At least 12 revolutionary fighters were killed and 195 were wounded, doctors said. Ambulances sped down Sirte's main avenue to a field hospital set up in an abandoned villa five miles (eight kilometers) from the center. Doctors said a senior commander, Ali Saeh of the Free Libya Brigade, was injured, shot twice by a sniper as he led fighters through loyalist forces in a residential area.
"We are receiving many gunshot wounds, mostly to the head, neck and chest from sniper fire. We have received many injured today," Dr. Ahmed Mohammed Tantoun said Friday, adding he expects many more injured fighters to arrive through the day as fighting intensifies.
Sirte, Gadhafi's birthplace, is considered the most crucial of the areas that remain in the hands of supporters of the former Libyan leader. It is key to the physical unity of the oil-rich North African nation, since it lies roughly in the center of the coastal plain where the majority of Libya's 6 million people live, blocking the easiest routes between east and west.
Gadhafi loyalists still control Bani Walid in the central mountains, but the transitional leadership has said the landlocked city is not crucial to declaring liberation since it has no ports of entry to the country.
State Department spokeswoman Victoria Nuland said the U.S. trusted Libyan authorities to make that declaration at the right time.
"And I think that'll be a good thing to be able to move on to the next political and security steps, and effort to ensure that the country is united and that the reconciliation can also begin," she told reporters in Washington.
The international community has rallied around Libya's efforts to move forward with efforts to form a new government, with transitional leaders promising elections within eight months after liberation is declared.
British Defense Secretary Liam Fox and his Italian counterpart, Ignazio La Russa, arrived in Tripoli on Friday, the latest in a string of foreign dignitaries to visit the country.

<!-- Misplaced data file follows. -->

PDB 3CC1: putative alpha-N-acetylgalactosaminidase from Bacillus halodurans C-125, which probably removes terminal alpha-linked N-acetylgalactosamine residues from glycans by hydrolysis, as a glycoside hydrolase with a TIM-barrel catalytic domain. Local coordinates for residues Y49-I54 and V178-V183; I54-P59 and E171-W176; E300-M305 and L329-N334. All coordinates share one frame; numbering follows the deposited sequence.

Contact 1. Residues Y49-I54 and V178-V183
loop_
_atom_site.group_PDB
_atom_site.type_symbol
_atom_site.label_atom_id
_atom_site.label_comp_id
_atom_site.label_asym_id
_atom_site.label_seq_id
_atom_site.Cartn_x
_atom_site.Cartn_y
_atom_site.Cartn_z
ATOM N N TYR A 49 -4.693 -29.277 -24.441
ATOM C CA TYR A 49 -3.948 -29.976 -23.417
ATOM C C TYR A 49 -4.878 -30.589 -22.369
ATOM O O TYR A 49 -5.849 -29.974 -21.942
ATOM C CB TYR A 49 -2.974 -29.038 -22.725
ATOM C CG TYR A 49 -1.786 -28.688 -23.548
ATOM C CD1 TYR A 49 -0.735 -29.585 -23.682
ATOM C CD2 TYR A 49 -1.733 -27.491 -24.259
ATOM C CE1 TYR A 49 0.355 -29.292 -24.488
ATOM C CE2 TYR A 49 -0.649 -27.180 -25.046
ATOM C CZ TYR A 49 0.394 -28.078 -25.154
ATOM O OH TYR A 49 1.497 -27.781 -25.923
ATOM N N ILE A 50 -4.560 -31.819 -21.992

Revolutionary fighters have faced grueling resistance as they encircled Sirte and besieged the city for some three weeks.
Deputy defense minister in the transitional government, Fawzi Bukatif, told The Associated Press called Friday's push a final attack on Sirte.
Fighting was also going on around a Gadhafi palace complex in the city and Green Square, the public plaza at the center of Sirte, between the convention center and the sea, commanders said.
As the attack continued, civilians fled the besieged city, which is suffering shortages of food, medical supplies and other essentials. Former rebel fighters checked the contents of their bags and cars.
"We had to go today ... there is nothing left, no food, no gasoline," said Sirte resident Ahmed Mohammed.
U.N. envoy Ian Martin appealed to both sides to respect human rights and look ahead to national reconciliation.
He urged the forces of Libya's new leaders not to take revenge on those accused of war crimes, saying they should be detained and brought to justice.
"This will lay the foundation for national reconciliation and the future unity of the people of Libya," he said.
Al-Shalchi reported from Tripoli. Associated Press writers Rami al-Shaheibi in Benghazi, Kim Gamel in Tripoli and Bradley Klapper in Washington contributed to this report.